What is Comprehensive Geriatric Assessment (CGA) and why is it done?
Comprehensive Geriatric Assessment (CGA) is a process of care comprising a number of steps. Initially, a multidimensional holistic assessment of an older person considers health and wellbeing and leads to the formulation of a plan to address issues which are of concern to the older person (and their family and carers when relevant). Interventions are then arranged in support of the plan. Progress is reviewed and the original plan reassessed at appropriate intervals with the interventions reconsidered accordingly.
Some bodies prefer to call it a comprehensive older age assessment (COAA). It is also referred to as geriatric evaluation management and treatment (GEMT). It is a form of integrated care and is an example of a complex intervention.
Why is it done?
Evidence shows that CGA is effective in reducing mortality and improving independence (still living at home) for older people admitted to hospital as an emergency compared to those receiving usual medical care.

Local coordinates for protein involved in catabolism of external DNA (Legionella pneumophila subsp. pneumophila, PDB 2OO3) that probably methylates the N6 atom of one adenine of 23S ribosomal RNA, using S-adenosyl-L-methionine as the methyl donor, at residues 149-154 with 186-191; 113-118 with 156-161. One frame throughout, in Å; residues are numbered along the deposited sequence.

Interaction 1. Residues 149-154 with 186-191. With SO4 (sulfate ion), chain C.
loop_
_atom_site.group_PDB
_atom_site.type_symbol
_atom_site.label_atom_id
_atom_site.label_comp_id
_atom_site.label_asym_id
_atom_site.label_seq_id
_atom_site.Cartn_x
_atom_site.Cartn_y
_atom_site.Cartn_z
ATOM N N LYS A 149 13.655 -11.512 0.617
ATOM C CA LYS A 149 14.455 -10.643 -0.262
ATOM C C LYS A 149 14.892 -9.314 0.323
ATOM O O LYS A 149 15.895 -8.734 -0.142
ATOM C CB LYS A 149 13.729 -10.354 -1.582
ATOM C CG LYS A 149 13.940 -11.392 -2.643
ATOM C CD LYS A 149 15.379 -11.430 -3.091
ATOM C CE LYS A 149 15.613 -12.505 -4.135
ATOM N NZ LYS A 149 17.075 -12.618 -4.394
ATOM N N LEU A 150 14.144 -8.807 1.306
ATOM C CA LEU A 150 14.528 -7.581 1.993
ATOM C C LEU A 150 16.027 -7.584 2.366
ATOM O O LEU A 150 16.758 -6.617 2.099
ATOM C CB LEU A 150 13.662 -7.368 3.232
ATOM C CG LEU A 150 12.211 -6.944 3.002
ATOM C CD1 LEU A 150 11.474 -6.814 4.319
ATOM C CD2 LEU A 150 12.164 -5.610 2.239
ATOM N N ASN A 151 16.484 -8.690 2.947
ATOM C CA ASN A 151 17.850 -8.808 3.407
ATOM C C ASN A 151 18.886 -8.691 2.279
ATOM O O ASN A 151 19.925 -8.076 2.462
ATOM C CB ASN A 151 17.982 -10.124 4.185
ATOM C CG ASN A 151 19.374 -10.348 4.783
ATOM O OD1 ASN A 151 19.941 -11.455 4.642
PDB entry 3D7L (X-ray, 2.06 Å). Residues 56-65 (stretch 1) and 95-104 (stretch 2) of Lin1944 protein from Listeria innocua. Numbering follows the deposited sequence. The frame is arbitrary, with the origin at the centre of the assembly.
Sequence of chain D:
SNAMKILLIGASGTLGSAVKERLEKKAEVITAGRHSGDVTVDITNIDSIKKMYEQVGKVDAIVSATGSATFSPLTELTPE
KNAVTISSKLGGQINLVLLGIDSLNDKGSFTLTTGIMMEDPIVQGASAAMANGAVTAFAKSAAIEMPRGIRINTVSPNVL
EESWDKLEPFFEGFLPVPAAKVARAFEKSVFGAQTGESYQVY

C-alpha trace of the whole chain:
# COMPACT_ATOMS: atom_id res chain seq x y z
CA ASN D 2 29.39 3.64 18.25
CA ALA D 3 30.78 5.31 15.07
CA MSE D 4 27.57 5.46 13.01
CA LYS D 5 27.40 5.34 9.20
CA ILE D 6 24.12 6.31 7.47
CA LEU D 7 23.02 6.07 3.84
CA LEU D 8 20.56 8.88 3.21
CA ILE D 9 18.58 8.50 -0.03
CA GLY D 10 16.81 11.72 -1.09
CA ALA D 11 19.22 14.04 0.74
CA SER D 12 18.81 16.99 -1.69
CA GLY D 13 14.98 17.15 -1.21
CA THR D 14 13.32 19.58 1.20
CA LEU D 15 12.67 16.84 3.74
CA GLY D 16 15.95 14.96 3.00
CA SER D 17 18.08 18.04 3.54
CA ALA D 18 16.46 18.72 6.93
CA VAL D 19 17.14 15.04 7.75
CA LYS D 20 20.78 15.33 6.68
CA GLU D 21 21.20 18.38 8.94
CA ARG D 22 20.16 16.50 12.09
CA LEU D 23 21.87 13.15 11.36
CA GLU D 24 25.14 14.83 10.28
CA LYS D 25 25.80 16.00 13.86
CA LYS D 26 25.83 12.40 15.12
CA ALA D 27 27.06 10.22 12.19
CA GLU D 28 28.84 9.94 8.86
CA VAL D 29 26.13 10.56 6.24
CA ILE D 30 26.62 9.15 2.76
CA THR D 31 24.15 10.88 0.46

In community settings, the evidence shows that complex interventions in people with frailty can reduce hospital admission and can reduce admission in those recently discharged and can reduce the risk of readmission in those recently discharged.
CGA is also a vital part of the management strategy for older people suspected of having frailty in order to identify areas for improvement and support to reduce the impact of frailty.
A recent study showed that comprehensive assessment and individualised care planning can reverse the progression of frailty.